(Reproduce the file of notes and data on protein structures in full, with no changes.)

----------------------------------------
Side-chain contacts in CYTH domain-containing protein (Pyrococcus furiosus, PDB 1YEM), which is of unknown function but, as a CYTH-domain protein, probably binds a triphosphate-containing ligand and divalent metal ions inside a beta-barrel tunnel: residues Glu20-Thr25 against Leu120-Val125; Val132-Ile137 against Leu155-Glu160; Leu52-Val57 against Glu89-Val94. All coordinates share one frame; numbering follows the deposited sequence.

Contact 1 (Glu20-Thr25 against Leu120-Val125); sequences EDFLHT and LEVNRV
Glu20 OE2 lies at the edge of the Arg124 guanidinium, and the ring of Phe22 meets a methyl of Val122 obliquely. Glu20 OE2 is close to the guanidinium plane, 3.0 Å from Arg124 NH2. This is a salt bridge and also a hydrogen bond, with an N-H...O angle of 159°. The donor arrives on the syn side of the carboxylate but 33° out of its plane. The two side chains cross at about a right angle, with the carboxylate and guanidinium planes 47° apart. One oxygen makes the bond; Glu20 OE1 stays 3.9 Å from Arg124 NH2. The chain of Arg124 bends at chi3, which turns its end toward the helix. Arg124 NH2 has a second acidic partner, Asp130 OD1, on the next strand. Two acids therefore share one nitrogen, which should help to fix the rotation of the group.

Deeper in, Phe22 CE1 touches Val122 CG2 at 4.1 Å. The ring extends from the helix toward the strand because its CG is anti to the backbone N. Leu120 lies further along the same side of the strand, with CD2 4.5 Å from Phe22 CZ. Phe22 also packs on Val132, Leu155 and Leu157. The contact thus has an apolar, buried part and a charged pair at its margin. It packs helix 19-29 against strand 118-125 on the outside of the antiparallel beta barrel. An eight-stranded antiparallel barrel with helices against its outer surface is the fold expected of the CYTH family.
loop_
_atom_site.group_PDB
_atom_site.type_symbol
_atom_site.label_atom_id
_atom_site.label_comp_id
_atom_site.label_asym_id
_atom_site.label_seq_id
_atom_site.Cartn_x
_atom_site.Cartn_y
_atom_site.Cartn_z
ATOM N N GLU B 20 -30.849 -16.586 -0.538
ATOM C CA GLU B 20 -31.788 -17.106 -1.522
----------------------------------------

Side-chain contacts in CYTH domain-containing protein (Pyrococcus furiosus, PDB 1YEM), which is of unknown function but, as a CYTH-domain protein, probably binds a triphosphate-containing ligand and divalent metal ions inside a beta-barrel tunnel: residues Glu20-Thr25 against Leu120-Val125; Val132-Ile137 against Leu155-Glu160; Leu52-Val57 against Glu89-Val94. All coordinates share one frame; numbering follows the deposited sequence.

Contact 1 (Glu20-Thr25 against Leu120-Val125); sequences EDFLHT and LEVNRV
Glu20 OE2 lies at the edge of the Arg124 guanidinium, and the ring of Phe22 meets a methyl of Val122 obliquely. Glu20 OE2 is close to the guanidinium plane, 3.0 Å from Arg124 NH2. This is a salt bridge and also a hydrogen bond, with an N-H...O angle of 159°. The donor arrives on the syn side of the carboxylate but 33° out of its plane. The two side chains cross at about a right angle, with the carboxylate and guanidinium planes 47° apart. One oxygen makes the bond; Glu20 OE1 stays 3.9 Å from Arg124 NH2. The chain of Arg124 bends at chi3, which turns its end toward the helix. Arg124 NH2 has a second acidic partner, Asp130 OD1, on the next strand. Two acids therefore share one nitrogen, which should help to fix the rotation of the group.

Deeper in, Phe22 CE1 touches Val122 CG2 at 4.1 Å. The ring extends from the helix toward the strand because its CG is anti to the backbone N. Leu120 lies further along the same side of the strand, with CD2 4.5 Å from Phe22 CZ. Phe22 also packs on Val132, Leu155 and Leu157. The contact thus has an apolar, buried part and a charged pair at its margin. It packs helix 19-29 against strand 118-125 on the outside of the antiparallel beta barrel. An eight-stranded antiparallel barrel with helices against its outer surface is the fold expected of the CYTH family.
loop_
_atom_site.group_PDB
_atom_site.type_symbol
_atom_site.label_atom_id
_atom_site.label_comp_id
_atom_site.label_asym_id
_atom_site.label_seq_id
_atom_site.Cartn_x
_atom_site.Cartn_y
_atom_site.Cartn_z
ATOM N N GLU B 20 -30.849 -16.586 -0.538
ATOM C CA GLU B 20 -31.788 -17.106 -1.522